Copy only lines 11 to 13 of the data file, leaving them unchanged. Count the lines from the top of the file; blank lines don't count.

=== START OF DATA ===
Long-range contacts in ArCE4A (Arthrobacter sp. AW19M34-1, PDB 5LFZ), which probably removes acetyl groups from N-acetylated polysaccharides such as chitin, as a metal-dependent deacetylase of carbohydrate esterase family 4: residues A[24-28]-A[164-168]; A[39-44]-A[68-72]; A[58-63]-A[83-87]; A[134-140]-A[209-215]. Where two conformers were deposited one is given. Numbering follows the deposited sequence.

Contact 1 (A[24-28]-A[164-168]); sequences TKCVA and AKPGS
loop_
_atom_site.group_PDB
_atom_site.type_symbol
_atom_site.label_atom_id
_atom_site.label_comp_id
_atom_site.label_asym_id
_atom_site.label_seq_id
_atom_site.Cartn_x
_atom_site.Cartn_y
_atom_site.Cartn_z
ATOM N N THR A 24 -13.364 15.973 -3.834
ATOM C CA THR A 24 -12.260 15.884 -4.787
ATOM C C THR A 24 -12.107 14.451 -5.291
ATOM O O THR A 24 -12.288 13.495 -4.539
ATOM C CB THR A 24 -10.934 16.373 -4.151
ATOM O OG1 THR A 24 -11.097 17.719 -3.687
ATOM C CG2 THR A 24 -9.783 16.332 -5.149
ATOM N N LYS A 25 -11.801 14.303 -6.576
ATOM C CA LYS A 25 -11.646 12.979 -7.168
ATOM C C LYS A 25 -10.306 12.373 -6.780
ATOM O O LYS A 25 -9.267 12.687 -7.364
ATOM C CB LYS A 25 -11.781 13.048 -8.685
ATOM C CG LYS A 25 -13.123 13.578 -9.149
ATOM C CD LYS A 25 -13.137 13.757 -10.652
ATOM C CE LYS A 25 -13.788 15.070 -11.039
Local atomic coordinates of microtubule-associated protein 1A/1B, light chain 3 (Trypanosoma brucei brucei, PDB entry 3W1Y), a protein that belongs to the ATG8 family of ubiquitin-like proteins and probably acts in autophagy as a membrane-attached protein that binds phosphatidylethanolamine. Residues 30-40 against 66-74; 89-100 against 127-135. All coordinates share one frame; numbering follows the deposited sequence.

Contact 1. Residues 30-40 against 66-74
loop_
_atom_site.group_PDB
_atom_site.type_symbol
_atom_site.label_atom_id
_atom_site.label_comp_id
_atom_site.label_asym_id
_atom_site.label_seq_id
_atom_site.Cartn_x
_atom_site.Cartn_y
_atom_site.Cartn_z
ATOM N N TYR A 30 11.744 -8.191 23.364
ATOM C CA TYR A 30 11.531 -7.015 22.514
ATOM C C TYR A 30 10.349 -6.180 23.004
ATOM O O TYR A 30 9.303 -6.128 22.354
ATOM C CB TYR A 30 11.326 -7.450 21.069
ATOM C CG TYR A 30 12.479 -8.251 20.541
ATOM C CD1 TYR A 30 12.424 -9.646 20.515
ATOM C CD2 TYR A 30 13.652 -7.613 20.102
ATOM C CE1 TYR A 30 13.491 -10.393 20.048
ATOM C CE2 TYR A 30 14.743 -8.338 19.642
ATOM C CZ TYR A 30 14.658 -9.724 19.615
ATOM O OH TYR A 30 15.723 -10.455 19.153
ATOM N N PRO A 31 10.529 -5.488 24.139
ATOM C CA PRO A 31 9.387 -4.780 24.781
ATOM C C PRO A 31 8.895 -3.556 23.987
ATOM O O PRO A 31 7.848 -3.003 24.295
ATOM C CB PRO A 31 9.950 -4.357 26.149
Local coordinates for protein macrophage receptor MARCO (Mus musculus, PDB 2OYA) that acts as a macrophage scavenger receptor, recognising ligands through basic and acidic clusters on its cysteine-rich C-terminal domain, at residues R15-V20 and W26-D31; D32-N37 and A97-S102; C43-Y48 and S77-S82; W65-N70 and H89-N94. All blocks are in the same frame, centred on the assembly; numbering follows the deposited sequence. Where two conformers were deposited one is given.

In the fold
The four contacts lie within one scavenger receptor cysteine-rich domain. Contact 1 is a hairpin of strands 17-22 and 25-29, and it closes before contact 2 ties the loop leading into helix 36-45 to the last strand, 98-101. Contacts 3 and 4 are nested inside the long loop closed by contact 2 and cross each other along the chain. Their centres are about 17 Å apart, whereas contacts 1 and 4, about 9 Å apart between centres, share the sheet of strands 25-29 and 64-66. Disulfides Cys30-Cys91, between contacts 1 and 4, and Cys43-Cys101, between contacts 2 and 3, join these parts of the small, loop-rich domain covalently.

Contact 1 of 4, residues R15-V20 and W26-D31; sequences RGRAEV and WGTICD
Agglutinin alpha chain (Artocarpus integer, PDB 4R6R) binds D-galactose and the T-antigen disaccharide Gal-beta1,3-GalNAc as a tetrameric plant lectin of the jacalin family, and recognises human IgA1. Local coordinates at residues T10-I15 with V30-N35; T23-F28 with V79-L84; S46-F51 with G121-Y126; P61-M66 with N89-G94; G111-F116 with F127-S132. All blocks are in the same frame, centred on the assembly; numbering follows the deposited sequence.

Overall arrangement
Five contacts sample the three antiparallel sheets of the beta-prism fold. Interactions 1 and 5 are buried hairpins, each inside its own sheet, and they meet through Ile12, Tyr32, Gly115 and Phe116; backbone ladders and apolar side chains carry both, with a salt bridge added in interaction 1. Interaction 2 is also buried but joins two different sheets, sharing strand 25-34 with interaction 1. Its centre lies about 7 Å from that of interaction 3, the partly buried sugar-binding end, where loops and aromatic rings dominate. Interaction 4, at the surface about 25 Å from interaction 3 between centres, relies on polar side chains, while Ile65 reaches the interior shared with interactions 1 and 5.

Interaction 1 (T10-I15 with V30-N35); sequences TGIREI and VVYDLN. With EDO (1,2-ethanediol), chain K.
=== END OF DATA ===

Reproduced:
_atom_site.Cartn_y
_atom_site.Cartn_z
ATOM N N THR A 24 -13.364 15.973 -3.834